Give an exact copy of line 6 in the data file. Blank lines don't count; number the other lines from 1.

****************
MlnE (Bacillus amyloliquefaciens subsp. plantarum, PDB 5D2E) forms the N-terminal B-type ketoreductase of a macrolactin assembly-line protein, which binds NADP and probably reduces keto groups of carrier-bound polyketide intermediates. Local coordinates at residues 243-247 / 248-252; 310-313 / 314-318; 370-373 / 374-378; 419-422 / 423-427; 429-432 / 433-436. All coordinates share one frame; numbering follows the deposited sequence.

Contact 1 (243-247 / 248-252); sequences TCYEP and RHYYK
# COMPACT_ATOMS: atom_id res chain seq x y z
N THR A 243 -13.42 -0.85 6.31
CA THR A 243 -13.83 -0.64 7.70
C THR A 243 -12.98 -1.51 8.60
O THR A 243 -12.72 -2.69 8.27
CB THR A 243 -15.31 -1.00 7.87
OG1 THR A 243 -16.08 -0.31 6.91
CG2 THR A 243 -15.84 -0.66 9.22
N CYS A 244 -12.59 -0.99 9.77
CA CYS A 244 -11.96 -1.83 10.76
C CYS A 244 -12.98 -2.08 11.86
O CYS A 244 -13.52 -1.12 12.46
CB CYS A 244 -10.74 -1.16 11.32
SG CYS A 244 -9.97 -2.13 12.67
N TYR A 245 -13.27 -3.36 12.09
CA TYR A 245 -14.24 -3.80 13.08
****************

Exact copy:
C THR A 243 -12.98 -1.51 8.60